Resources for Parents During These Difficult Times

By now, you may have come across several resources and suggestions for managing your child’s emotions and behaviors under these extraordinary circumstances. I wanted to summarize a few of the key ways to help your child feel safe and supported during a stressful time. I’ve included some resources that I hope will be helpful.

Explaining COVID-19 and social distancing: it’s best to keep it simple, age-appropriate, and positive. Positive? Yes, by emphasizing that you and your family are doing all you can to keep everyone healthy by staying home, not getting too close to non-family members, washing your hands, covering your cough, etc. You can stress that there are lots of “helpers” who are working hard to figure out how to keep everyone healthy and keep more people from getting sick. It will be helpful for your child to understand that lots of adults are tackling this problem.

Calming children’s fears: keep in mind that, developmentally, kids are egocentric. They may fear that they will get sick or that they’ll get someone else sick. It’s important to help them label their emotions (“I can see you’re scared about this”) and then to reassure them that you are doing everything to keep them and others healthy by following the rules that the health professionals are recommending. Your child may need more reassurance now than before, so give it to them freely.

Calming your own fears: this is certainly a scary time for adults, and children will pick up on your anxieties, taking their emotional cues from you. Try to limit how much your child is exposed to adult conversations and news reports about COVID-19. Self-care is very important now so that you’re in the best shape to care for those you love. Deep breathing, mindfulness practices, and limiting your own exposure to social media can help. I especially like mindfulness practices that you can do with your child; check out Yoga Pretzels and Breathe Like A Bear, available on Amazon: Breathe Like Bear Mindful Anywhere on Amazon: Yoga Pretzels Cards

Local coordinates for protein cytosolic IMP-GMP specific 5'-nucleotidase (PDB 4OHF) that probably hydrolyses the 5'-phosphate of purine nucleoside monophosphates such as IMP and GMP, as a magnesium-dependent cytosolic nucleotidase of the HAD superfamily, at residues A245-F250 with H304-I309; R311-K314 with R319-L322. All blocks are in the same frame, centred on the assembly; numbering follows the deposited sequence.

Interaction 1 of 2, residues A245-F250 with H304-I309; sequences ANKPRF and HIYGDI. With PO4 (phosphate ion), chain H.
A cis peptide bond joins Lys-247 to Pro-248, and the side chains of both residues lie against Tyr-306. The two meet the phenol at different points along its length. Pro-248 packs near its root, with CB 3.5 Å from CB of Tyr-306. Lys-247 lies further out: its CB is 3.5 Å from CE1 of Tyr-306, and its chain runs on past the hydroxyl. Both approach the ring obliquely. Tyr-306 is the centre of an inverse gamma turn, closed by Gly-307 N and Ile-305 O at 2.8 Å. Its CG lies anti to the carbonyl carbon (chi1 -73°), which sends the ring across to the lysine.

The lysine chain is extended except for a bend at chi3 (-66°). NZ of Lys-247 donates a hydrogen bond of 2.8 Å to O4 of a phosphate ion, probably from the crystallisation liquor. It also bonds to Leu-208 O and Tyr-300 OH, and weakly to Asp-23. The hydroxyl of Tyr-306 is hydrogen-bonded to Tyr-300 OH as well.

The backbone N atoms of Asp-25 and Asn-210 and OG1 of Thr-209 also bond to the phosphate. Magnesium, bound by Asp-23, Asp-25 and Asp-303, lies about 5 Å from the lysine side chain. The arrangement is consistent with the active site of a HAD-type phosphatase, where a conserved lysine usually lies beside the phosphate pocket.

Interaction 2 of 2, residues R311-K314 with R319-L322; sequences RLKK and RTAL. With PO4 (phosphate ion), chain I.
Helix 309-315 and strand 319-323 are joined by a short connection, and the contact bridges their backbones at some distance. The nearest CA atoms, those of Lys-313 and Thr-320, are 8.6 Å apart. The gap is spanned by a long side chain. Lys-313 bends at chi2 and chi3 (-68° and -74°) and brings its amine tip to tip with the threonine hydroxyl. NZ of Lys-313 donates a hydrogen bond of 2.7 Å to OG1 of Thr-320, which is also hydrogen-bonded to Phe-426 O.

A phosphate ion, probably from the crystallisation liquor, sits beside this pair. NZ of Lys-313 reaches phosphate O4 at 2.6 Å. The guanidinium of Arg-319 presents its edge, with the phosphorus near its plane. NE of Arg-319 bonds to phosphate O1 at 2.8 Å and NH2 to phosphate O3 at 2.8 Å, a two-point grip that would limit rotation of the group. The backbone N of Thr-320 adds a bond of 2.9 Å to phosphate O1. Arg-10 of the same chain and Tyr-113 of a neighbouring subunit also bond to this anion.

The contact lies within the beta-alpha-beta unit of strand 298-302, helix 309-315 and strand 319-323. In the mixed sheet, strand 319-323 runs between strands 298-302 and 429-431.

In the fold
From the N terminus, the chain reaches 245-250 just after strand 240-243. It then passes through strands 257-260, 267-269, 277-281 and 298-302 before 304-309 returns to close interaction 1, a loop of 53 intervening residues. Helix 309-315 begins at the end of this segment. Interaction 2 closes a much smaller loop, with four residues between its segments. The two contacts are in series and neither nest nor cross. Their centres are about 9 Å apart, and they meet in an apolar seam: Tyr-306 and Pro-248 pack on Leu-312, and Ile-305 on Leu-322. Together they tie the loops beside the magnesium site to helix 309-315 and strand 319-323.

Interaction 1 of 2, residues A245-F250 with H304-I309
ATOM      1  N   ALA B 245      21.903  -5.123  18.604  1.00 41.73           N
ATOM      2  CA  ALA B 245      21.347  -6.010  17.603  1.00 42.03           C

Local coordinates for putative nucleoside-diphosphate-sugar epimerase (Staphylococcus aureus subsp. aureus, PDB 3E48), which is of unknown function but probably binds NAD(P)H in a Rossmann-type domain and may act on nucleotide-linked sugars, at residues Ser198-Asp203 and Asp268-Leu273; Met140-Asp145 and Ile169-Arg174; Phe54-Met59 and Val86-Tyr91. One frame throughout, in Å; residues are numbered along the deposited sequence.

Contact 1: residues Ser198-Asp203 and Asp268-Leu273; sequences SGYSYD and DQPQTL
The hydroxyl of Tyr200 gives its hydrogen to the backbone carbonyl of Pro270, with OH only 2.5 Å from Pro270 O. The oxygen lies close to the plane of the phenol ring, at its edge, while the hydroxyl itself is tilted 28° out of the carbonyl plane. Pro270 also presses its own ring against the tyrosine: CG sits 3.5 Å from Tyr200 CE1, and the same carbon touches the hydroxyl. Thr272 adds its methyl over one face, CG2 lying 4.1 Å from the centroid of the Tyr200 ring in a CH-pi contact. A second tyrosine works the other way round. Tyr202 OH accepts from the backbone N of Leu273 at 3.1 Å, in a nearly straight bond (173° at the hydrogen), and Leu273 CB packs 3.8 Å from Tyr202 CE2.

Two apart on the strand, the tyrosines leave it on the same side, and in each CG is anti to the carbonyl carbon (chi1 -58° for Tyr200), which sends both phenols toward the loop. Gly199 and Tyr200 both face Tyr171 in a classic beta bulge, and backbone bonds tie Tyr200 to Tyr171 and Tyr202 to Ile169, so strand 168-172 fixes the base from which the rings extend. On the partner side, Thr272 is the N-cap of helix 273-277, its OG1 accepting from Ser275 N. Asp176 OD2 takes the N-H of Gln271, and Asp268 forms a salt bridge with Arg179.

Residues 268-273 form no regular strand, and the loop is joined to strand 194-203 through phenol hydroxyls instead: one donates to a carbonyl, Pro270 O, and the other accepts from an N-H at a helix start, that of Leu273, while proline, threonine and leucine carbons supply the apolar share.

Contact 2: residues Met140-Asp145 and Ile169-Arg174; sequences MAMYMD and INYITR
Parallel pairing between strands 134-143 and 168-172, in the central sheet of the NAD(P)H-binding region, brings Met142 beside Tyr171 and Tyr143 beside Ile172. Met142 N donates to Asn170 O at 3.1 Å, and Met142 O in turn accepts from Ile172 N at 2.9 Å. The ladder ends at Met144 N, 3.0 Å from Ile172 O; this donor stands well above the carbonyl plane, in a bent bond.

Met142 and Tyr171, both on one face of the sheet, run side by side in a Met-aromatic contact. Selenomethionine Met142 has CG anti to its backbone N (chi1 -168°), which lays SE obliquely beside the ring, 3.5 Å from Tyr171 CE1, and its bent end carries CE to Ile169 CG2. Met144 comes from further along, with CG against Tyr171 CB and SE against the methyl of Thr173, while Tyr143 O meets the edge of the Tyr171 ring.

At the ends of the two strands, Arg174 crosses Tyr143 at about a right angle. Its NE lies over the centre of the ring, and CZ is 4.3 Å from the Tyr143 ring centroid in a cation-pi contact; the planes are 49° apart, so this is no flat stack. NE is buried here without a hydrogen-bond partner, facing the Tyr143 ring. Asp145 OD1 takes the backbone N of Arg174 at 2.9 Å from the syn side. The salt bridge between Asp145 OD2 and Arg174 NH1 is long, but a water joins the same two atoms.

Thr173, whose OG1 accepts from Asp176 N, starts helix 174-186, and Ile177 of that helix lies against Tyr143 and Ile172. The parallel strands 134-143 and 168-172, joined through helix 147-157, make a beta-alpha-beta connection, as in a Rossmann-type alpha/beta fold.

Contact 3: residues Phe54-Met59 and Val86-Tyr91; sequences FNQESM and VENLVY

Establish routines: there’s a reason all the experts are recommending this. Predictability and structure help your child feel safe and instill a sense of normalcy. You can create a written and illustrated daily schedule so that your child knows what to expect and when. Daily routines will help you, too! Keep your daily schedule fairly simple – it doesn’t need to be down to the minute.

Encourage talking about feelings: you can help your child (and yourself!) manage the emotional ups-and-downs by labeling feelings. Just validating how your child is feeling will go a long way in helping him/her to manage big emotions. “I can see you’re really frustrated that you can’t have a friend over. It is frustrating, but it won’t be this way forever.” Here’s a brief video from Dr. Nancy Osborn with KC Healthy Kids that explains more,

Expect some acting out behaviors: your child may act out a little more now than usual.  Their behavior is how children let us know what’s going on in their world. It’s important to set the same limits on acting out behaviors that you normally would – it will actually help children to feel more secure. At the same time, try remembering to approach behaviors with empathy: what is this behavior telling me? Is my child scared or frustrated? Once you and your child are in a calm state, you can help your child label those emotions and problem-solve better ways to handle them. Here’s a great tool to try: Behavior Checker, developed by The Raised with Love and Limits Foundation.

Be safe and stay healthy.

Reposted with permission from the JFS Blog. Written by Kerry Scott, LCSW, JFS Child & Family Therapist

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